A curious thing happened to me today. It speaks largely of the promise of computing capabilities achieved and partly of the presumed state of author-publisher relations.
Last year I self-published my debut novel, HugoSF, on Amazon.com using CreateSpace (an Amazon company). I also used Kindle Direct Publishing (KDP) to publish the Kindle version. Both editions are available on the Amazon.com web site but they’re not linked. The paperback product detail page doesn’t realize that there’s a Kindle version, and vice versa.
As a consequence, the reader reviews I have for the paperback do not appear on the Kindle product detail page, so it looks like no one has seen the Kindle version, much less reviewed it. Ironically, most of my purchases have been Kindle versions, not paperback. It is the paperback buyers who leave the reviews.
So what’s a harried writer to do?
I logged into Authors Central on Amazon.com and filled out a quick form giving them my phone number and asking them to call me. One second after clicking the ‘Submit’ button – I kid not – the phone rang. It was an automated dialing application and it told me to hold for a moment, someone would be right with me.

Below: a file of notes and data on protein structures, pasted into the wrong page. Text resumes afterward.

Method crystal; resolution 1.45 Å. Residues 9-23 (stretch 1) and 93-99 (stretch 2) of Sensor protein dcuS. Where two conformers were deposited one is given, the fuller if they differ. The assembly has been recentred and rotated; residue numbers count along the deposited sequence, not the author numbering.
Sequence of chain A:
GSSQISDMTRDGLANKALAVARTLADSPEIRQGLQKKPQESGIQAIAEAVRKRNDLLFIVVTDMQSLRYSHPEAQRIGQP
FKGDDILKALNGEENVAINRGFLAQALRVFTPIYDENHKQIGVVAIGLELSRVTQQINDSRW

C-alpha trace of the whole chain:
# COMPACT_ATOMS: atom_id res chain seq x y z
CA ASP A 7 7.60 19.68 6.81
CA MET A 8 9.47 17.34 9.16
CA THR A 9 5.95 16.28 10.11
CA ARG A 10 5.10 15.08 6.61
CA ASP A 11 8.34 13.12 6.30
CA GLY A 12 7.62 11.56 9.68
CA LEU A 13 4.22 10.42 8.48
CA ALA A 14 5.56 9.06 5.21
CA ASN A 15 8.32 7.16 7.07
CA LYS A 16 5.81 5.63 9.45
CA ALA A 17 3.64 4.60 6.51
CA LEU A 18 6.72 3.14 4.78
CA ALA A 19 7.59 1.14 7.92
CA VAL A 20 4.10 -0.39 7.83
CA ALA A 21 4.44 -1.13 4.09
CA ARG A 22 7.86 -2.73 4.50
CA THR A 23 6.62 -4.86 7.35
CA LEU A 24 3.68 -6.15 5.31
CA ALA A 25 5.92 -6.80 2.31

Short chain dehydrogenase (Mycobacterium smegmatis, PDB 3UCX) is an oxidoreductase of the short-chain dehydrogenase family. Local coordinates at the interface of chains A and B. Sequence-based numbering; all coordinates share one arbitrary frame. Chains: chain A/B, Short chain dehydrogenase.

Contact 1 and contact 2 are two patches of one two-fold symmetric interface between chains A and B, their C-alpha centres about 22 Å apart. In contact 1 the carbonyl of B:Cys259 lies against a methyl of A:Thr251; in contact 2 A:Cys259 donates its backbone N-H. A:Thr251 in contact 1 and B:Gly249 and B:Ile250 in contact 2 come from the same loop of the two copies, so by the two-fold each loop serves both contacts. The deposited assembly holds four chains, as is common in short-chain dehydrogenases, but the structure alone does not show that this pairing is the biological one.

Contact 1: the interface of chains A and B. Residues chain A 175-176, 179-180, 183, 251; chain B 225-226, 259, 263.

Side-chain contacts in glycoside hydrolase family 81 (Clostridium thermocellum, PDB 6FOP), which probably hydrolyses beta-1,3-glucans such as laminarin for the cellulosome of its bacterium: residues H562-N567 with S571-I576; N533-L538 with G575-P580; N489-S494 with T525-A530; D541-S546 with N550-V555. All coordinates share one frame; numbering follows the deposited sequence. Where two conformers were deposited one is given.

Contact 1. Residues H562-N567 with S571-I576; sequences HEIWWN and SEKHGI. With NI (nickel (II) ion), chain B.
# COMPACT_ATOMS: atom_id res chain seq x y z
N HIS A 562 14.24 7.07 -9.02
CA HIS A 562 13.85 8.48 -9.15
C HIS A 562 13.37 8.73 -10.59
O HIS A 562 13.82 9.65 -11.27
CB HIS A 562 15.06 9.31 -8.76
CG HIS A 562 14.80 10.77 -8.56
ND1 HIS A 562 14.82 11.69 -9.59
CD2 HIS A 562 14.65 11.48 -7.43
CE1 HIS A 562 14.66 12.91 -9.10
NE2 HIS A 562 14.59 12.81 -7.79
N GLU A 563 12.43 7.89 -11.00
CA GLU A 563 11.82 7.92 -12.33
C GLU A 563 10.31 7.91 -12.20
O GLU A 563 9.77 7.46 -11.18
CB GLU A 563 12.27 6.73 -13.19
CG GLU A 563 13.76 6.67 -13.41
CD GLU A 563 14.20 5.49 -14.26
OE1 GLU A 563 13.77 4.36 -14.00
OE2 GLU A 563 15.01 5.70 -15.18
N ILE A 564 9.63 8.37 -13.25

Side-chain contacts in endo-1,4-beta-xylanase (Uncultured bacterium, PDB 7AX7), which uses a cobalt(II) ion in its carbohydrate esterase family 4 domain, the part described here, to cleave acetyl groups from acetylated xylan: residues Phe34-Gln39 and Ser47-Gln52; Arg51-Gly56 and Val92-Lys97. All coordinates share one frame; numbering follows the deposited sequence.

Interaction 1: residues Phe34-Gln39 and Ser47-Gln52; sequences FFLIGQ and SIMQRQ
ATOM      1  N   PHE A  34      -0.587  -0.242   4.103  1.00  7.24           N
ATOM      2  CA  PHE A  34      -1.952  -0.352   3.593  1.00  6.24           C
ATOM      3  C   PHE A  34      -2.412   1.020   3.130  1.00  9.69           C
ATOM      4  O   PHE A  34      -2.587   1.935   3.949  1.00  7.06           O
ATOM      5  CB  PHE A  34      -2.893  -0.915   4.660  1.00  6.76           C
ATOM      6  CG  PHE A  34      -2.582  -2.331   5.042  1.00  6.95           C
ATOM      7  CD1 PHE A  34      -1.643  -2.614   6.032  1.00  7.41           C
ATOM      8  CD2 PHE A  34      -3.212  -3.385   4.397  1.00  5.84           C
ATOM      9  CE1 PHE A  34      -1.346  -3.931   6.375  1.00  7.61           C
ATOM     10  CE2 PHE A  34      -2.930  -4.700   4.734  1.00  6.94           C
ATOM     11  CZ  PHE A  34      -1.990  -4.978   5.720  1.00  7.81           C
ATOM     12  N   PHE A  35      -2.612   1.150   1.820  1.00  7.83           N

Before I had time to grab a pen or open a new browser window to be prepared to provide product ID’s, URLs or something of the sort, a representative was on the phone asking how she could help. I told her I had one title, two versions, and they didn’t seem to be linked. I didn’t even have to give her the name of my title or the product ID’s. She confirmed my email address and my name then told me she’d link the two versions. That’s it. The annoying promo bug “Tell the publisher you’d like to read this on Kindle” would be removed in 1-3 days and the paperback reviews would be shared across both product pages thereafter.
We hung up the phone and a minute later there was an email re-articulating the same information we’d just discussed.
Go on, give it a shot, I dare you
I dare you to call AT&T – or God be with you, Sears – and attempt any sort of linkage or cross-referencing between accounts or products. You’ll want to gouge your eyes out.
The Authors Central experience was very unusual. Refreshing, because I’m accustomed to the utter ineptness of call centers about 40% of the time, but unusual from a purely statistical standpoint. I’m not sure how many authors self-publish with Amazon directly, but I’m sure there are many. I do know they’re trying to lure writers away from publishers (see Barry Eisler) and it seems to me that they’re doing their damnedest to make it convenient.
Truth be told, I’d prefer to run all my sales through an independent bookstore – online and off. But…as my girlfriend Ina would say of my experience with Amazon Author Central, ‘How easy was that?’